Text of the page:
Choi Dong-hoon, director
The till-busting success of gambling caper “Tazza: The High Rollers” last fall gave CJ Entertainment its highest-grossing release ever at $47 million, and established second-timer Choi as a top-of-the-line director-screenwriter. Though his complicated plots can be hard to follow with subtitles, Choi’s talent is not in question.
Hur Jin-ho, director
“Christmas in August” (1998) is a local classic and “April Snow” (2005) grossed $26 million in Japan, but Hur works in a muted, naturalistic style that has drawn greater kudos in Asia than in the West. His fourth pic, “Happiness,” currently in post, could draw more interest from major fests, and looks to have potential in Asian markets.
Park Jin-pyo, director
With roots in TV documentary, Park has brought a reality-centered approach to Korean cinema in septuagenarian sex pic “Too Young to Die” and smash hit “You Are My Sunshine,” a cocktail of melodrama, cattle farming, prostitution and AIDS. Latest picture, “Voice of a Murderer,” based on a real-life kidnapping case, blurs the lines between the film adaptation and the real incident.
Lee Hae-young and Lee Hae-joon, directors
The screenwriting duo behind 2002 hit “Conduct Zero” made a critically acclaimed directorial debut in August with “Like a Virgin,” which screens in Berlin’s Generation section. Story about a gay cross-dressing boy from a tough neighborhood who takes up Korean traditional wrestling showcased the filmmakers’ gritty style and offbeat humor.
Leesong Hee-il, director
After establishing himself with short independent works, Korea’s best-known gay filmmaker enjoyed surprising commercial success with his feature debut “No Regret,” racking up 40,000 admissions on a limited release. The film, screening in the Panorama section, marks Fortissimo Films’ first Korean acquisition in close to a decade.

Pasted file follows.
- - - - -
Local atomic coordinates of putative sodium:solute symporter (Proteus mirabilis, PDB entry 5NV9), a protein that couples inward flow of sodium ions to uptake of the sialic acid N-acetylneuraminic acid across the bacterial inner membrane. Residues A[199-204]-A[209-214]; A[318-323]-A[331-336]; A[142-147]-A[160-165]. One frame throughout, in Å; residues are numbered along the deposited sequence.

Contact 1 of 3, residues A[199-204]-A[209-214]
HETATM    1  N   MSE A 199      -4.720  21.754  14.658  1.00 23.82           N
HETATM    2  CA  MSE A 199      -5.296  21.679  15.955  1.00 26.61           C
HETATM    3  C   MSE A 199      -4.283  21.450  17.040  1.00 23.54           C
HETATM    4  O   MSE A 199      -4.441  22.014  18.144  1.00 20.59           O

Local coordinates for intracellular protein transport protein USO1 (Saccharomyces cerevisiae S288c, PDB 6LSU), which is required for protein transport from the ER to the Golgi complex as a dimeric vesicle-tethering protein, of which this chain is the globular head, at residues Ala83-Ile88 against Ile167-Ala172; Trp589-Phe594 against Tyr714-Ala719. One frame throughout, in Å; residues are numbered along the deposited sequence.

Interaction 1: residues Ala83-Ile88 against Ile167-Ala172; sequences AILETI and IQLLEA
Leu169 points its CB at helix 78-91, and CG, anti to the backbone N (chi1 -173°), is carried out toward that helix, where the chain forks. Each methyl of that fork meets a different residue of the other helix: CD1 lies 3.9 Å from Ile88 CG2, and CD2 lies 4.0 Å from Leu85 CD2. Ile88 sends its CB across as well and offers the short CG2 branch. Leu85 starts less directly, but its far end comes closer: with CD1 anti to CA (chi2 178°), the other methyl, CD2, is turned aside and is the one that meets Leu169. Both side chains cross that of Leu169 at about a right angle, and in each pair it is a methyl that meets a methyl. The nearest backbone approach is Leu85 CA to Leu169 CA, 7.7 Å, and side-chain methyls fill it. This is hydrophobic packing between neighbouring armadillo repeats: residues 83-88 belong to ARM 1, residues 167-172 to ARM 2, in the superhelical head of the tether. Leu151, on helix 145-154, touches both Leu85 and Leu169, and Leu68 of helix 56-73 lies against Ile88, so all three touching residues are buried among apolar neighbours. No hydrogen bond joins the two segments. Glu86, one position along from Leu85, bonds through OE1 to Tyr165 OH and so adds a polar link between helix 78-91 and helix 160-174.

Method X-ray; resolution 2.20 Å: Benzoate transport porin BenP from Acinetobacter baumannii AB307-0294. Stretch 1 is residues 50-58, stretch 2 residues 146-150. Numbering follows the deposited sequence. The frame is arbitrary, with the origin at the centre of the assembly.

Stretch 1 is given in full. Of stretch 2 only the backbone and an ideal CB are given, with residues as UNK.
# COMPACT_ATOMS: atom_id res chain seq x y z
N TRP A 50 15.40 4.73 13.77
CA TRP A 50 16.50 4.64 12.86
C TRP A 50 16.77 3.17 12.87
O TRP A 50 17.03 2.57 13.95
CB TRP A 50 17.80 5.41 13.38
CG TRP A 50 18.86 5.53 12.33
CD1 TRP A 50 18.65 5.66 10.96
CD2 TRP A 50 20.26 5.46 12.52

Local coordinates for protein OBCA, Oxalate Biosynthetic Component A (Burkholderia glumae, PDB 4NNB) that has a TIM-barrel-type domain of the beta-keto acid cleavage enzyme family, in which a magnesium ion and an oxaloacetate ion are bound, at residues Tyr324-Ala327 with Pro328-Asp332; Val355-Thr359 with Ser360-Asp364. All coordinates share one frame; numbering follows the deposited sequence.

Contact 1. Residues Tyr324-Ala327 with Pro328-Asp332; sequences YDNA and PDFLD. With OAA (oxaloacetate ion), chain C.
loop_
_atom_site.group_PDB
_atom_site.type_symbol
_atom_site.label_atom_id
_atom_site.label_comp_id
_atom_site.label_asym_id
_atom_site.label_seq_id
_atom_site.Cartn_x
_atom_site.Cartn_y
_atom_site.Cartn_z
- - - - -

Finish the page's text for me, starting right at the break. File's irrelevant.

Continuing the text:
Im Soo-jung, actress
Im’s second film role in Kim Jee-woon’s horror pic “A Tale of Two Sisters” won her actress honors from Fantasporto and L.A.’s Screamfest Horror Film Festival in 2003. After appearing in lower-profile dramas for a couple of years, 26-year-old thesp returns to the spotlight with a showstopping performance in Berlin competition entry “I’m a Cyborg, but That’s OK” and Hur Jin-ho’s “Happiness.”
Ha Jung-woo, actor
Up-and-coming thesp was showcased in Sundance’s main U.S. competition, with a key English-speaking role in Gina Kim’s “Never Forever.” No stranger to film festivals, Ha previously appeared in Cannes’ Un Certain Regard selection “The Unforgiven” and Kim Ki-duk’s “Time,” which opened Karlovy Vary in 2006. He next appears in Kim Ki-duk’s 14th full-length film, “Breath.”
Kim Ah-joong, actress
Having vaulted to stardom in the hit comedy “200 Pound Beauty,” actress-model Kim has become one of the industry’s darlings overnight. Pic not only showcased her good looks but also gave her an opportunity to show off a singing voice that has the fans buzzing.
Han Hyo-joo, actress
Han was a virtual unknown when she appeared in high-profile KBS drama “Spring Waltz” in early 2006. Although the drama’s ratings failed to match expectations, her second film role in low-budget Forum entry “Ad Lib Night” won her widespread critical kudos. Han’s participation in hot new KBS drama “Like Land and Sky” will prevent her from taking the trip to Berlin.
Cho Seung-woo, actor
Since his debut in Cannes competish entry “Chunhyang” in 2000, Cho has headlined two hits that topped 5 million admissions: “Marathon” (2005) and Choi Dong-hoon’s “Tazza: The High Rollers” (2006). In between, the thesp has won critical praise for his lead roles in stage musicals “Hedwig,” “Jekyll & Hyde” and “Rent.”